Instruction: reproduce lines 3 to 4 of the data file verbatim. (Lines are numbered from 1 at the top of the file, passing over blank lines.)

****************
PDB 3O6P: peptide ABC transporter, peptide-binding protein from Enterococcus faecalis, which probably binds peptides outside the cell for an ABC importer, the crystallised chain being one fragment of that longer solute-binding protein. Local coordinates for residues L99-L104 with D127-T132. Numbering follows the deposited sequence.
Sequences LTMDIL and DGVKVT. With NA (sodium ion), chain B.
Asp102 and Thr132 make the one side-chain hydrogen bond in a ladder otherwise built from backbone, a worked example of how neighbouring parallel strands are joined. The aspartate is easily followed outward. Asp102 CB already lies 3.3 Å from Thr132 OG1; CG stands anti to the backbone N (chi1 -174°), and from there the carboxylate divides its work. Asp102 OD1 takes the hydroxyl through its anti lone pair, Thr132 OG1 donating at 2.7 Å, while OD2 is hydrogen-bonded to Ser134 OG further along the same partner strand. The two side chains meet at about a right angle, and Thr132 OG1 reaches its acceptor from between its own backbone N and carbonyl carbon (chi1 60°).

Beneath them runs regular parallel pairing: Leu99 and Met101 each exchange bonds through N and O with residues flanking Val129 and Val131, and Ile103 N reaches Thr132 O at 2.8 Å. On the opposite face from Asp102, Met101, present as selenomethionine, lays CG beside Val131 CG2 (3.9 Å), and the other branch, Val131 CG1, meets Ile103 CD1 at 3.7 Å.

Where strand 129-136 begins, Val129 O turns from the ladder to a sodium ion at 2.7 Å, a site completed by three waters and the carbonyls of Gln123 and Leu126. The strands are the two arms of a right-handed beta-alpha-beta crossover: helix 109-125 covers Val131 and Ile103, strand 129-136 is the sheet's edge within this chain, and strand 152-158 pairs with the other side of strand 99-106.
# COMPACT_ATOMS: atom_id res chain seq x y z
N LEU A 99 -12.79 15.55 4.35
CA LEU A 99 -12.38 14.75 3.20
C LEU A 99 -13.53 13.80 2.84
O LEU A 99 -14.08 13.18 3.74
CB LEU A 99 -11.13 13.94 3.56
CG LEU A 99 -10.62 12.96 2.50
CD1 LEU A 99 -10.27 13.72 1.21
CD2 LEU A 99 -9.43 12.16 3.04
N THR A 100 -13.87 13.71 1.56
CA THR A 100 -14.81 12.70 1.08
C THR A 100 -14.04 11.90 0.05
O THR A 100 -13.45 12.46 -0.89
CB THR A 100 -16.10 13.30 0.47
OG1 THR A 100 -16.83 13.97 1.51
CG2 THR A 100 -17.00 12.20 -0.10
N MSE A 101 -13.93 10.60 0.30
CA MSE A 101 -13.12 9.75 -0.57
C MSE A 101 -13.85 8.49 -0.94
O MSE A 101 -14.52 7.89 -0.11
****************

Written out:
Asp102 and Thr132 make the one side-chain hydrogen bond in a ladder otherwise built from backbone, a worked example of how neighbouring parallel strands are joined. The aspartate is easily followed outward. Asp102 CB already lies 3.3 Å from Thr132 OG1; CG stands anti to the backbone N (chi1 -174°), and from there the carboxylate divides its work. Asp102 OD1 takes the hydroxyl through its anti lone pair, Thr132 OG1 donating at 2.7 Å, while OD2 is hydrogen-bonded to Ser134 OG further along the same partner strand. The two side chains meet at about a right angle, and Thr132 OG1 reaches its acceptor from between its own backbone N and carbonyl carbon (chi1 60°).

Beneath them runs regular parallel pairing: Leu99 and Met101 each exchange bonds through N and O with residues flanking Val129 and Val131, and Ile103 N reaches Thr132 O at 2.8 Å. On the opposite face from Asp102, Met101, present as selenomethionine, lays CG beside Val131 CG2 (3.9 Å), and the other branch, Val131 CG1, meets Ile103 CD1 at 3.7 Å.